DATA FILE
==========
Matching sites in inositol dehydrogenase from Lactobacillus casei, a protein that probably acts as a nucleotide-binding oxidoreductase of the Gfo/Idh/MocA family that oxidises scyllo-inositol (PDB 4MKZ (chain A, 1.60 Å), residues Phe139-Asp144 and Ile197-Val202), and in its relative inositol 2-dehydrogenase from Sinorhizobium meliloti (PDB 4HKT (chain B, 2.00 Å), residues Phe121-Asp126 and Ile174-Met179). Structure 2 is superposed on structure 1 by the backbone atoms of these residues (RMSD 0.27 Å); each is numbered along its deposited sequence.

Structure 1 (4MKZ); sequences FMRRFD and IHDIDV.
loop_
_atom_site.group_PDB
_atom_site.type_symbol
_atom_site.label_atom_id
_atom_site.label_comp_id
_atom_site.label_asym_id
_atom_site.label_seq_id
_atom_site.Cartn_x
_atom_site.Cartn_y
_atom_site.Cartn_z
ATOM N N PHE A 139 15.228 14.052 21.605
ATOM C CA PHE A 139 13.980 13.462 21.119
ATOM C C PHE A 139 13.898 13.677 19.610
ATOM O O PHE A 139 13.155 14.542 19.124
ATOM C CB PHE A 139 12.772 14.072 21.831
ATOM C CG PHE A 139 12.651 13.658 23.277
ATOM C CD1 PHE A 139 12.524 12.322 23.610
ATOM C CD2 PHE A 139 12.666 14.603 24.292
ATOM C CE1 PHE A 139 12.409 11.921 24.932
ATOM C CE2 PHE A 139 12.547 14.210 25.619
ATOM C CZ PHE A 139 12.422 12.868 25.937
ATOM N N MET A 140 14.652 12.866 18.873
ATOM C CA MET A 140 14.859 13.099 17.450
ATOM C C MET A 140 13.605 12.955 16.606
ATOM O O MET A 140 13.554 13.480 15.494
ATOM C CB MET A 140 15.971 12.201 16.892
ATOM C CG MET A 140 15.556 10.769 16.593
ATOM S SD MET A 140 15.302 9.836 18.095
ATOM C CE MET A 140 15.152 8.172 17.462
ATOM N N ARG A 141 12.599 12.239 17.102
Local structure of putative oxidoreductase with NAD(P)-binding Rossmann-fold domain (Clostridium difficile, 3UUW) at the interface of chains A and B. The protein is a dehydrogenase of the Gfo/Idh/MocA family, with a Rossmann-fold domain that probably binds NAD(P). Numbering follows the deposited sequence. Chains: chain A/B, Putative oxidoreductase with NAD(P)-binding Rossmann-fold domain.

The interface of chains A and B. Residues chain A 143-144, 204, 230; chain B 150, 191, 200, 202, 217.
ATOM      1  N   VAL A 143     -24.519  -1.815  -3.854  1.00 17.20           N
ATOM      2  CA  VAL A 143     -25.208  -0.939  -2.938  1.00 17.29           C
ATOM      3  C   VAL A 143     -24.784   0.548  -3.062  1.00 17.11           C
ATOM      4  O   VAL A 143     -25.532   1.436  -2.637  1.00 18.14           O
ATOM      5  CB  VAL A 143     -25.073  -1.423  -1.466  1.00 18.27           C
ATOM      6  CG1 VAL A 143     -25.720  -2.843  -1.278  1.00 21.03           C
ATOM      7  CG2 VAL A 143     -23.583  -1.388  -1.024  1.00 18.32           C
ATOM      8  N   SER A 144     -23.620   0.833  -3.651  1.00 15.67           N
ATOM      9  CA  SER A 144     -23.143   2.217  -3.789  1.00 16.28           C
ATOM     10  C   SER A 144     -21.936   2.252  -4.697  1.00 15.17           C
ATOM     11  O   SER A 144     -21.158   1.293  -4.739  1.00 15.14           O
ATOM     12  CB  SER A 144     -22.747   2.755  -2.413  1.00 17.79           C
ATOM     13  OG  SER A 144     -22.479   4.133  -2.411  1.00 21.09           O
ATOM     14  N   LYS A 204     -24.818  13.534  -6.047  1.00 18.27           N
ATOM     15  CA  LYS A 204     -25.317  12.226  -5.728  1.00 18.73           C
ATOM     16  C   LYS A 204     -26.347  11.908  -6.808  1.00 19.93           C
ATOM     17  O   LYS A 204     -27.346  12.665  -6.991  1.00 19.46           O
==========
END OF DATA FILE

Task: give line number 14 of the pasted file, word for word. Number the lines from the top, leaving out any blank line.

ATOM C CA PHE A 139 13.980 13.462 21.119